|1983||I'll Say Goodbye (Even Though I'm Blue)||-|
|1984||Sex & Agriculture||-|
|1985||My Love For You||Salik Silverstein|
|1985||Greater Hopes Greater Expectations||Salik Silverstein|
|1986||Only I Could Die (And Love You Still)||Salik Silverstein|
|1991||Why Does Love Do This To Me||Kerry Brown|
|1991||Who Loves Who The Most||Kerry Brown|
|1992||Whatever Happened To Tracy||Kerry Brown|
|1992||Sink Like A Stone||Kerry Brown|
|1994||House Of Love||-|
|1994||Like She Said||-|
|1995||La La Lulu||-|
|1996||Summer You Never Meant||-|
|1996||Do You Feel In Love||-|
|1997||One In A Lifetime||Andrew Moore|
|1997||Change Your Mind||-|
|1999||Big World Out Your Window||-|
|2011||It's Rugby||Andrew Moore|
- The Exponents Official Website
- AudioCulture profile
- Notable Pictures' Exponents Documentary Facebook Page
- Jordan Luck Band Archived 10 February 2007 at the Wayback Machine.
- Sweetman, Simon (18 February 2011). "New Zealand's best songwriter". Stuff.co.nz. Retrieved 19 November 2011.
- http://www.allmusic.com/artist/ian-taylor-p130668/credits/date-asc/ Ian (Fab) Taylor
- Doug Rogers Archived 10 July 2011 at the Wayback Machine.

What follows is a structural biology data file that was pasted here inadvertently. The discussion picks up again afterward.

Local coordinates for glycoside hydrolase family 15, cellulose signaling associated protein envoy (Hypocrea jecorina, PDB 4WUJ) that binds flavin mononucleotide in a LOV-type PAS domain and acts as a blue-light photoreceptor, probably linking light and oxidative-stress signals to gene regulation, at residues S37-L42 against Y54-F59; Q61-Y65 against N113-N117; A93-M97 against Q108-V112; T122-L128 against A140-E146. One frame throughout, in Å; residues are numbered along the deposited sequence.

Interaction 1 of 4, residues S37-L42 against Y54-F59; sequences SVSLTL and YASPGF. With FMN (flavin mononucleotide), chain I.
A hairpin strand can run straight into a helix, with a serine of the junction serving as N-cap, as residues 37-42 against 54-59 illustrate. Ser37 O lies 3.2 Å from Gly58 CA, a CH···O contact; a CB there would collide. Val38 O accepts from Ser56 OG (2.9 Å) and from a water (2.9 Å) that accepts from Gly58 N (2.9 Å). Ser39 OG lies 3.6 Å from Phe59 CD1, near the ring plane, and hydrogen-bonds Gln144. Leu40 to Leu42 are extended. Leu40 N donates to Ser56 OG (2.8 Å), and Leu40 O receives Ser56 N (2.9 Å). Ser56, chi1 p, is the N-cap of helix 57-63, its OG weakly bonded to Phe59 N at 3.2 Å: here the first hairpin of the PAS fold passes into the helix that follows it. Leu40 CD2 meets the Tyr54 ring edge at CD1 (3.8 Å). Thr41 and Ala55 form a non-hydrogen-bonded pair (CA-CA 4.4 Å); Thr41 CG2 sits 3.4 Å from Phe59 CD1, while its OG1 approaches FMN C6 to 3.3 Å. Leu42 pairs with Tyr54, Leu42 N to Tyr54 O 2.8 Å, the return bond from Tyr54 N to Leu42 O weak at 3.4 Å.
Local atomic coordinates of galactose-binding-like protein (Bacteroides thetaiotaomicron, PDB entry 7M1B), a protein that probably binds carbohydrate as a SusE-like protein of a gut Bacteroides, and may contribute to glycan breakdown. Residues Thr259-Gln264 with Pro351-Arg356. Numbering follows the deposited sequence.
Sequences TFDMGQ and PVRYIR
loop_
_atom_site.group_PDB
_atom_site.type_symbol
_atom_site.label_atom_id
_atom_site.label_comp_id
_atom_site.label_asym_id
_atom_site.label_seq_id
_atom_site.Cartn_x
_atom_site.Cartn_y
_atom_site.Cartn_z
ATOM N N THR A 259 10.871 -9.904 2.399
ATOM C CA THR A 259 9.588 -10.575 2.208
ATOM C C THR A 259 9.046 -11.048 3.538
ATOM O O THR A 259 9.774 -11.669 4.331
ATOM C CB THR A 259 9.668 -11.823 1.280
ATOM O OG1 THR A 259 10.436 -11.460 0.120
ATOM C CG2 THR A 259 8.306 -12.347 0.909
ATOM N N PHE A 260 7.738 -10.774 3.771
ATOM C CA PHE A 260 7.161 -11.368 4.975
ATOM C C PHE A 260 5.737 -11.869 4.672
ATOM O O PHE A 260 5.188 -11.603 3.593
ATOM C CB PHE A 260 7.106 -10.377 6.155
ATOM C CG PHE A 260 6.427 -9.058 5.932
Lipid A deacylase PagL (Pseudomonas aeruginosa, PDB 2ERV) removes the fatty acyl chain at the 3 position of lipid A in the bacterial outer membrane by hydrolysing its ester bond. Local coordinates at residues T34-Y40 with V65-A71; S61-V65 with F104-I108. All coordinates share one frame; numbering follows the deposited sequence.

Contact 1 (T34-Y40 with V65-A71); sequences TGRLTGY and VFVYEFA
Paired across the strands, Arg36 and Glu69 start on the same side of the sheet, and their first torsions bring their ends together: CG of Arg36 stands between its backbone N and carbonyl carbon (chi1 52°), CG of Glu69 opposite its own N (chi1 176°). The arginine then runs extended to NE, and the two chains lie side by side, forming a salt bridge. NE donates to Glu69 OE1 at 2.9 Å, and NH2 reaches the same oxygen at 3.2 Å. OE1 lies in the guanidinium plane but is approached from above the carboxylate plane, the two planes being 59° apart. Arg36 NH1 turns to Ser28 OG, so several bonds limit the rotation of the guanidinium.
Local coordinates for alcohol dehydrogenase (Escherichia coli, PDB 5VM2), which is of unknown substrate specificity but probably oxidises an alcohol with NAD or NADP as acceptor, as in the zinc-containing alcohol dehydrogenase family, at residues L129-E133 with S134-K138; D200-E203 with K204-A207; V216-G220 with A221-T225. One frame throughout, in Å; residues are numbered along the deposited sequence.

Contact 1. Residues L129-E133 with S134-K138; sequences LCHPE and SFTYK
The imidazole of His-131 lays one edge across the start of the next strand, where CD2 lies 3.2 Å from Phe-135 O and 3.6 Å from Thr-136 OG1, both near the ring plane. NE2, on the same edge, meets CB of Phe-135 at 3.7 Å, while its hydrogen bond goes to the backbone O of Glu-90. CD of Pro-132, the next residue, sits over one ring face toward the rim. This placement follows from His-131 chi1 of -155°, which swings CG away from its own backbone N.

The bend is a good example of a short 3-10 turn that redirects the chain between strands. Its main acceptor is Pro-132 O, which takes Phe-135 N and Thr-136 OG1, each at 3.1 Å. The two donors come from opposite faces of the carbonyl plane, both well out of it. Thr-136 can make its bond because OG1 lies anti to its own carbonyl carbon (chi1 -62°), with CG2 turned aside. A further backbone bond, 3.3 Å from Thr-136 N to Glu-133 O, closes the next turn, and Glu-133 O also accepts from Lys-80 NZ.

- "100 Essential New Zealand Albums"
- Jones, Bridget (17 October 2011). "Thirty years of The Exponents". Stuff.co.nz. Retrieved 19 November 2011.
- Baillie, Russell (25 April 2013). "Tell Me What Happened To The Exponents". nzherald.co.nz. Retrieved 1 May 2013.
- The Exponents saluted with the 2015 NZ Herald Legacy Award , accessed 21 October 2015.
- The NZ Music Hall Of Fame - The Exponents , accessed 21 October 2015.
- The NZ Music Hall Of Fame - Jordan Luck , accessed 21 October 2015.
- RIANZ NZ Music Awards 1984 Winners "Archived copy". Archived from the original on 19 April 2014. Retrieved 17 November 2016. , accessed 20 August 2011.
- RIANZ NZ Music Awards 1992 Winners "Archived copy". Archived from the original on 19 April 2014. Retrieved 3 May 2013. , accessed 20 August 2011.
- APRA NZ Music Hall Of Fame: Mike Chunn's speech "Archived copy". Archived from the original on 20 March 2012. Retrieved 4 June 2013. , accessed 20 August 2011.
- APRA NZ Music Hall Of Fame: Inductees , accessed 20 August 2011.
- "THE EXPONENTS IN NEW ZEALAND CHARTS". Charts.org.nz. Hung Medien. Retrieved 22 July 2017.
- "Gold and platinum New Zealand albums to 2013". Te Ara. Encyclopedia of NZ. Retrieved 19 July 2015.
- David Hemming: Red Socks: About Me , accessed 22 August 2011.
- NZ On Screen , accessed 23 August 2011.